EXTENDING LIFE ... The emerging field of "geroscience" is based on the premise that scientists can target the aging process itself , rather than treating diseases one at a time, medical researchers said in a July 26 panel discussion on longevity. Eric Verdin, president and CEO of the Buck Institute for Research on Aging in Marin County and professor of medicine at University of California, San Francisco, was among the speakers on the panel discussion "Extending Life," sponsored by the Longevity Project in collaboration with the Stanford Center on Longevity . While new drugs targeting aging hold great potential, Verdin said lifestyle factors like exercise, diet and social connection also have profound effects on longevity. If healthy lifestyles were broadly adopted, "an average lifespan of 95 at this stage for the American population is not a crazy thing to say that we can do," Verdin said. That's well beyond the current average U.S. life expectancy of 78. Another panelist, Nir Barzilai, is assembling a nationwide study on whether the FDA-approved drug metformin, long used to treat diabetes, can target the biology of aging itself, including diseases for which age is a major risk factor such as heart disease, dementia and cancer. The TAME Trial (Targeting Aging with Metformin), is a series of 6-year clinical trials involving more than 3,000 seniors at 14 research institutions around the country. "People are realizing that aging is something we can target, that we can modulate, and we can extend the (healthy life span)," said Barzilai, director of the Institute for Aging Research and professor at the Albert Einstein College of Medicine. The third panelist, Kate Batz, managing partner at the investment firm Longevity Capital, said longevity-oriented businesses that show potential include companies using artificial intelligence in drug development, wearable technology that lets people monitor their own health and "age tech," involving use of technology to target problems of aging such as loneliness. The panel was moderated by Ken Stern of the Longevity Project.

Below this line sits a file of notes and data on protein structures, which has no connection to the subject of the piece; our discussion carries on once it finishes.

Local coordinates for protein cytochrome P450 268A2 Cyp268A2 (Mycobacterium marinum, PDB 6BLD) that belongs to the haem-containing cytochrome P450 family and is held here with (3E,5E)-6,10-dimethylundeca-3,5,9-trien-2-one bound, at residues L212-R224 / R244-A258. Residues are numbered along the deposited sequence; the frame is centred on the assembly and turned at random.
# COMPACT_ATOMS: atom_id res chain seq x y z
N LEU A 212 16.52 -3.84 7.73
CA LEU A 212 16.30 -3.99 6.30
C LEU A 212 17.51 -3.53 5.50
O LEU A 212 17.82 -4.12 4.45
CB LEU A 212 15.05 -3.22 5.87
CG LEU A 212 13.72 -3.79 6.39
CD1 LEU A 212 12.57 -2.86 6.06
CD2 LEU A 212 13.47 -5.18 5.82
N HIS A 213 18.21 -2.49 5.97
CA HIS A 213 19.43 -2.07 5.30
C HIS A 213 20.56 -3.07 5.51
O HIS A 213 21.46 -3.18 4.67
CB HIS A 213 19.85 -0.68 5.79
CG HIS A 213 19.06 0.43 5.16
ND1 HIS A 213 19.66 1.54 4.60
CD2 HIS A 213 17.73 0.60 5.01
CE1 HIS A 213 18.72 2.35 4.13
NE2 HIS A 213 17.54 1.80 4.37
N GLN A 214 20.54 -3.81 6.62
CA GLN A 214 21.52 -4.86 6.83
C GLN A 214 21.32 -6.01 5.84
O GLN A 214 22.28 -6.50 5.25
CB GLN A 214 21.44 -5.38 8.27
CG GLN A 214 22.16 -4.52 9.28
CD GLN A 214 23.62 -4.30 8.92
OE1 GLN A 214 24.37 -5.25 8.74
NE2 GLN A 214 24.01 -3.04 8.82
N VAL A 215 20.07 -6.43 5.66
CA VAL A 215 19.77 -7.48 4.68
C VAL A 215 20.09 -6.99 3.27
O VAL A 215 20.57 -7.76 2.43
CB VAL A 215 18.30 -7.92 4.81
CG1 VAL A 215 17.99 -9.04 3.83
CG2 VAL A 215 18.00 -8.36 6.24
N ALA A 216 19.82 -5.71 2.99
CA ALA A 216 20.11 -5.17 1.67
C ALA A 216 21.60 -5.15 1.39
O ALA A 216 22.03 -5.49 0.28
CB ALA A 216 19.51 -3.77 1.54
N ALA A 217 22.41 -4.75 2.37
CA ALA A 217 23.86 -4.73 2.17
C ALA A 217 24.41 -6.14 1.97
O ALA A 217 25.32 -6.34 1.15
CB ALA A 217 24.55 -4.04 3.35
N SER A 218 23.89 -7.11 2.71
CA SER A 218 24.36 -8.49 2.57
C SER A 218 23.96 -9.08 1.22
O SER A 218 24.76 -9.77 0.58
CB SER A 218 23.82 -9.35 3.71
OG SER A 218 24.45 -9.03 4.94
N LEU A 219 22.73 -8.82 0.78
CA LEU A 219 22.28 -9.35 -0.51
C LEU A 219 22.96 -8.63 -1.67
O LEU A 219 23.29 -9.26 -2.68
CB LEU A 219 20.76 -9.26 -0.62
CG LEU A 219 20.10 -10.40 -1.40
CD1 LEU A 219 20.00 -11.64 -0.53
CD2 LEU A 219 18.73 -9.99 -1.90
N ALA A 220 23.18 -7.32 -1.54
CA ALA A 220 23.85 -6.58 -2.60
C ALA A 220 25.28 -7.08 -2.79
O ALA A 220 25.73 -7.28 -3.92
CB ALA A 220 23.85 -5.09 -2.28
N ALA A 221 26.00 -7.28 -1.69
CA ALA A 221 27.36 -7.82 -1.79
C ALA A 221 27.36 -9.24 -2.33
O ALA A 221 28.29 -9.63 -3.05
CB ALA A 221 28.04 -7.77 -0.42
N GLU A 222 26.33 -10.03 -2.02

RAINBOW COLLECTIVE ... The Avenidas Rainbow Collective, an organization of local LGBTQ seniors and their friends , is offering a host of events in August. They include a women's social group, a walking group, a song appreciation group, a cell phone photography workshop, a movie night, an older adult social group. A Rainbow Collective contingent is participating in the Silicon Valley Pride Parade in San Jose on Sunday, Aug. 28. For details, go to avenidas.org, or email [email protected]
OPTIONS AT THE END ... In 2021, 772 individuals received prescriptions under California's End of Life Options Act, and 486 people died following ingestion of the aid-in-dying drugs, the state Department of Public Health reported in July. Of the 486, 66% had malignant cancers. Neurological diseases, at 13%, accounted for the second-largest group. More than 88% of those who died were 60 or older, more than 98% had health insurance and more than 91% were receiving hospice or palliative care. More than 85% were white, 52% were male, and 87% had informed their family about their decision to take the aid-in-dying drugs. The 486 deaths last year compare to 495 in 2020 and 484 in 2019. In effect since June 2016, the End of Life Options Act requires that applicants be diagnosed with a terminal disease and make two verbal requests to their physicians at least 15 days apart.
Items for Senior Focus may be emailed to Palo Alto Weekly Contributing Writer Chris Kenrick at [email protected]